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We've all been there. If your preschooler is having a tantrum because he lost a game of Chutes and Ladders, you shouldn't necessarily let him claim victory next time. While it's fine to let your child win occasionally, there are valuable lessons to be learned from losing, including how to bounce back from failure or rejection. If your child starts getting upset after he loses, put the game away and calmly say, "That's not how we act when we lose. We'll try playing this again another time." Children learn most about losing by the way their parents handle it. When you lose, try saying something like, "I'm a little sad that I lost, but I'll try again next time." The message is: It's okay to feel bad, but there are good ways to express those feelings. Don't make everything about winning. Instead, compliment your child on how he played a game, and when you watch sports together, praise opposing players if they deserve it. You can also help your child learn from his mistakes as he begins to play games that require strategy. Say things like, "Remember when you played tic-tac-toe and Dad took the corners? You take those spaces next time and see what happens." By age 5 or 6 your child will have probably outgrown most of his sore-loser tendencies. Of course, there will be setbacks, but this is the age when kids should be learning to cooperate better with others. --Sandra Y. Lee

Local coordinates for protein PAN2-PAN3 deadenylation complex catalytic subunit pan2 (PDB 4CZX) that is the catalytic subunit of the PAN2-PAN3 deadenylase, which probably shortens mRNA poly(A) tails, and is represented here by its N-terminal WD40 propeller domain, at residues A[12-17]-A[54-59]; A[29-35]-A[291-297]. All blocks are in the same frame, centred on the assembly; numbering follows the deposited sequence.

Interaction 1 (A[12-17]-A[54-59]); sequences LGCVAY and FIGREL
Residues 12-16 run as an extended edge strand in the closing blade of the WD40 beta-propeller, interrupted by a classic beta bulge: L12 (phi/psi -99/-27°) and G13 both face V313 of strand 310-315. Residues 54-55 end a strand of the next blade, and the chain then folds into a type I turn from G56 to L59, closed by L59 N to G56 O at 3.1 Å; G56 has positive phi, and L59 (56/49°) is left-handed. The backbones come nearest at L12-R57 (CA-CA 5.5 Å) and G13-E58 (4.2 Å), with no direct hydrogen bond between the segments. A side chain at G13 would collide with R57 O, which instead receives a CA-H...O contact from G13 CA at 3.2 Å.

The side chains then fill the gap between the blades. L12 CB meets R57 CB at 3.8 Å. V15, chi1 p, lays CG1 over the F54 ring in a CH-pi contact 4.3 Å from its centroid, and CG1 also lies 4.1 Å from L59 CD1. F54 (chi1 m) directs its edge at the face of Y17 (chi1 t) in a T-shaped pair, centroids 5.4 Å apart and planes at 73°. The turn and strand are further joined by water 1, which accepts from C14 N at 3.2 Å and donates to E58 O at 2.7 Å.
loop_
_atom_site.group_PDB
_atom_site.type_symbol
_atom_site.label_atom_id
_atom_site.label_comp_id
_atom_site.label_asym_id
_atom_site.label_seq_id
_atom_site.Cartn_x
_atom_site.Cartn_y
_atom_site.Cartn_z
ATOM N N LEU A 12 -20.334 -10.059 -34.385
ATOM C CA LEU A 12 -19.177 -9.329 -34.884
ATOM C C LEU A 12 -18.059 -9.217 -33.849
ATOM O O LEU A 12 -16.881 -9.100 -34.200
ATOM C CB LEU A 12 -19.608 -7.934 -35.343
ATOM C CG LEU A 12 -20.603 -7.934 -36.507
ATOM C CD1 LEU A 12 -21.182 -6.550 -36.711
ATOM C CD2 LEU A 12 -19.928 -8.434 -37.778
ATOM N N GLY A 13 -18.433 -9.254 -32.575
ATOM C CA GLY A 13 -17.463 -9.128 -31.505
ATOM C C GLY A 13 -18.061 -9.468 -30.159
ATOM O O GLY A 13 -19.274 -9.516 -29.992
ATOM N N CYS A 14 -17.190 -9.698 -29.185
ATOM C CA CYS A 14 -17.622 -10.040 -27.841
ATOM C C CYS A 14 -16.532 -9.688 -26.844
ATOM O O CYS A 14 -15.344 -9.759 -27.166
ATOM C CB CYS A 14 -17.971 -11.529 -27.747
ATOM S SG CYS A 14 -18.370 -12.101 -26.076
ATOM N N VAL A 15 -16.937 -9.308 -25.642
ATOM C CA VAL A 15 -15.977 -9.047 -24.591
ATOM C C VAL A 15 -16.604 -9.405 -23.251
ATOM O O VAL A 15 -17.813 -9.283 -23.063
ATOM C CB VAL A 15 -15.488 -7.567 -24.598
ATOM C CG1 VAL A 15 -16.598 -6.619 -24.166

Copyright 2003. Reprinted with permission from the June/July 2003 issue of Child magazine. Updated 2009
The answers from our experts are for educational purposes only. Please always refer to your child's pediatrician and mental health expert for more in-depth advice.